Hewlett-Packard Co. will make significant updates to its Integrity server line next year to coincide with the launch of Intel Corp.'s first quad-core Itanium processor, known as Tukwila, an HP executive said.
HP won't provide details about the new systems, but one analyst said HP may introduce a modular, blade-like design for more of its Integrity systems, much as it did last year for the Integrity NonStop. That could help to make the systems more energy-efficient and reduce HP's manufacturing costs.
It will be a good time for HP to update the systems. Tukwila will not be socket-compatible with previous generations of Itanium, and HP customers won't be able to use the new chip in most Integrity systems, Lorraine Bartlett, a vice president with HP's Business Critical Systems division, said in an interview.
That means customers will have to buy a new server if they want to use the quad-core Itanium processor. HP will try to sweeten the transition to the new chip by using it as an occasion to “modernize” its Integrity hardware, Bartlett said.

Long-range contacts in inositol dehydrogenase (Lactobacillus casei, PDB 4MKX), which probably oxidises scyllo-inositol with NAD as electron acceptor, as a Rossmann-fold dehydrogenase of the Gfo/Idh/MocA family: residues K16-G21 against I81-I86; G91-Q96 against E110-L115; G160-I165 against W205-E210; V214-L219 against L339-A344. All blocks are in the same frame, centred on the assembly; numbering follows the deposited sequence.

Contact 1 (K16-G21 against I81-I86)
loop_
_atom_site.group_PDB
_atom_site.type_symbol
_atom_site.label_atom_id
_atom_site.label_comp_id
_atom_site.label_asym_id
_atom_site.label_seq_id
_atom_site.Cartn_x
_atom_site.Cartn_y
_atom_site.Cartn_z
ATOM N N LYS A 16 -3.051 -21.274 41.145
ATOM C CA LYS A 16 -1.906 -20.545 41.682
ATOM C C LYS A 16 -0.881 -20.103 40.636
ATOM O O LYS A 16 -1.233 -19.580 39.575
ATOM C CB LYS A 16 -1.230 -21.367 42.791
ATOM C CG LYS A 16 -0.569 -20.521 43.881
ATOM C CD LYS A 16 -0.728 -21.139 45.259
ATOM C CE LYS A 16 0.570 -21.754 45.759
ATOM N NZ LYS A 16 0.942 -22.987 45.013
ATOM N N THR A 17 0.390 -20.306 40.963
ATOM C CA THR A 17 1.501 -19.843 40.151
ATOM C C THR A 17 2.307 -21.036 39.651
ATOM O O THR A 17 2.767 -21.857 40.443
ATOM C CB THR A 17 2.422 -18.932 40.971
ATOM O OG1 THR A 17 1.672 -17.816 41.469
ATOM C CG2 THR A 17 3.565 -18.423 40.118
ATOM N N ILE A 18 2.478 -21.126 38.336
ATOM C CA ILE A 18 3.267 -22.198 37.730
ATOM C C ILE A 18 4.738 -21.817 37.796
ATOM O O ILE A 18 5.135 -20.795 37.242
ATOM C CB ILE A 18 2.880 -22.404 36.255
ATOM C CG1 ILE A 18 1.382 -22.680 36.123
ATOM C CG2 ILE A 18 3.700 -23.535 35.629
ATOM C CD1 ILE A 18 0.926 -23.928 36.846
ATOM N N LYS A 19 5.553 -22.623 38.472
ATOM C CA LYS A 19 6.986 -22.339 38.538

The Integrity line competes with Sun Microsystem Inc.'s Sparc and IBM's Power systems and is targeted at applications that require a large memory footprint or high levels of uptime. HP is by far the biggest customer for Itanium, which it adopted to replace its own PA-RISC processor running HP-UX and other operating systems.
The company is particularly keen to update its high-end SuperDome server, which has had the same enclosure since it was launched almost a decade ago, Bartlett said. The Tukwila launch “really is the opportunity for us to introduce a much more efficient, modern infrastructure for SuperDome,” she said.
SuperDome is the largest Integrity system, scaling to 64 processors. The line also includes entry-class systems that scale to four processors and mid-range servers that scale to 16. Those systems today each have a different underlying hardware infrastructure.
“So what you'll find that we'll do in the next generation is a platform that can cover that entire space very cost-effectively and efficiently for customers. Today the servers are quite similar, but they are independent servers,” Bartlett said.
She declined to elaborate, but Illuminata analyst Gordon Haff said the launch of HP's Integrity Nonstop BladeSystem last year may offer a clue where the company is headed.
That move saw HP move its fault-tolerant NonStop technology onto its BladeSystem hardware. That means HP gets to use some of the same hardware that it uses for other, higher-volume blade products, which reduces its design and manufacturing costs. HP says the blade systems are also more energy-efficient and require less floor space.